• sf: I started doing geospatial analysis in R over two years ago, and it has always been quite fiddly to interact with this data. The sf uses more familiar terms to query the data and with version 3.1.0 of ggplot, it makes it possible to directly plot spatial object using the geom_sf argument.

  • stars: similar to the sf package, this package aims to make the handling of raster data more efficient. One the areas this seeks to improve is the handling of large datasets, something which can be quite a frustrating and slow experience at the moment!

  • rayshader: making pretty maps is always important for communicating results. This package can help producing 2D and 3D hillshaded maps.

RStudio keep making great utilities for package development

I spent a lot of the week in the programming sessions, and was amazed at the amount of new tools being developed to make the life of package development easier. Some of the tools include:

  • pkgman: package installation will typically be done with the install.packages command, but this package seems to offer many improvements making package installation quicker and more reliable. I can see this quickly becoming my default package for installing and loading packages.

  • itdepends: not all dependencies in your code should be treated equally. However, if you write code which utilises functions from lots of different packages, you can leave yourself vulnerable to things breaking in the future. This package is designed to help assess the dependencies within your code, and can be a useful tool for working out whether you can reduce the dependencies in your package. This is still in early development, but this is definitely one to watch.

  • vctrs: if a package is ever made by Hadley Wickham you can be rest assured that it is both useful and well designed. It provides tools for handling vectors in a more consistent manner, and helps eliminate some of the more quirky behaviour of base R.

Embrace the tidyverse

It is 2019, so I hope that most people are on board with this by now, but you should definitely be using the tidyverse! The oversight of this area from RStudio means that the experience is seamless, and more and more packages are being developed within this.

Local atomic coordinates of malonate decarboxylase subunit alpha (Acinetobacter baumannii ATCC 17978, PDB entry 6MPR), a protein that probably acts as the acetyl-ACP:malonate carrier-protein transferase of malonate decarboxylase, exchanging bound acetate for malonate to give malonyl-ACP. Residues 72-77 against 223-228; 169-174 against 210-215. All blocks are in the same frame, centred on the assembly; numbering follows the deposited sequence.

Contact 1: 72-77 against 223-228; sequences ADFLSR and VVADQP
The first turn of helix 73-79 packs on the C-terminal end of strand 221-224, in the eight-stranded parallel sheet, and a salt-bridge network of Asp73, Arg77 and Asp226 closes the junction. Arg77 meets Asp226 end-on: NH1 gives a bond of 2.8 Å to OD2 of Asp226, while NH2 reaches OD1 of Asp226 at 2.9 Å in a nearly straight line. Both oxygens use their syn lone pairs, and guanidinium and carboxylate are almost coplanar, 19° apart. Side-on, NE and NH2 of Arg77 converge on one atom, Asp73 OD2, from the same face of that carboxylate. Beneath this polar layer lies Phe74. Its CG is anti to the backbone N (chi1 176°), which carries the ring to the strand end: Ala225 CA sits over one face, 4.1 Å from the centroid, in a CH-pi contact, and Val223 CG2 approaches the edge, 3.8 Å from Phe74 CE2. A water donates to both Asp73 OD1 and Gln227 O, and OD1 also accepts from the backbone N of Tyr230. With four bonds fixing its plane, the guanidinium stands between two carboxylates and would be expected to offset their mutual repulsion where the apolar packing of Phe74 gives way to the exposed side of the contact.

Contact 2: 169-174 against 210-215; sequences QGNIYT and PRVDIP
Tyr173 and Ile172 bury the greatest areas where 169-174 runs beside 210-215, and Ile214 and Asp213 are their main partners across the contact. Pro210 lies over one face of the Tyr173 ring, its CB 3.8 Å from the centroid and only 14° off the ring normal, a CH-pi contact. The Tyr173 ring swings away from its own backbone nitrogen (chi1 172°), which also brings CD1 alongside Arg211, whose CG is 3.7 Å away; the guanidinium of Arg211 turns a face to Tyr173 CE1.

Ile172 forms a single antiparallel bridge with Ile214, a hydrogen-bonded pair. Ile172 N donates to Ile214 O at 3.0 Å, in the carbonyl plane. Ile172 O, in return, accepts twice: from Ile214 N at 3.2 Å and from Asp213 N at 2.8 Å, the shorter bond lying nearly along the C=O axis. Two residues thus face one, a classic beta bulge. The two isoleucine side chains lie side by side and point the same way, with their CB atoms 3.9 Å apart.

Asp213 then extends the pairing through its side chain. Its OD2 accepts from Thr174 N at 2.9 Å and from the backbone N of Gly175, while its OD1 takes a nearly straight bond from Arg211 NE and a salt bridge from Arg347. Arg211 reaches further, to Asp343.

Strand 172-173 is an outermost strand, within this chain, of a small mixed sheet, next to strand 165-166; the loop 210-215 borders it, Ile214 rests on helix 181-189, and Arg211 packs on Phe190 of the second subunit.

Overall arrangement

As an example of the awesome kind of reasons why you should use the tidyverse, I did the Big Data in R Workshop which showed how R can connect with SQL databases and use spark. Normally, connecting to an SQL database would probably require you to learn some SQL, but no, dplyr can translate your commands automatically! If you ever decided to migrate your data to a database, you do so without having to rewrite all your code.

You can check out the Big Data course here, which explains this behaviour in more detail

The R community is incredible

Finally, I wanted to reflect how awesome the whole R community is! I lost count of the number of great people I met, and the whole conference was incredibly welcoming throughout. The breadth of the areas and expertise in R created really interesting conversations. I am really looking forward to working with people online and meeting again at future conferences.

I think it is also important to recognise the benefit which RStudio have on the R community. Their development within the tidyverse and beyond is astonishing, and their coordination across the packages makes using the software so seamless. Long may they prosper for the good of the R community.

Viewing the resources

Keep an eye on the R Studio conference for the upcoming videos. All the talks are available from previous years here:

Looking forward to 2020 and San Francisco!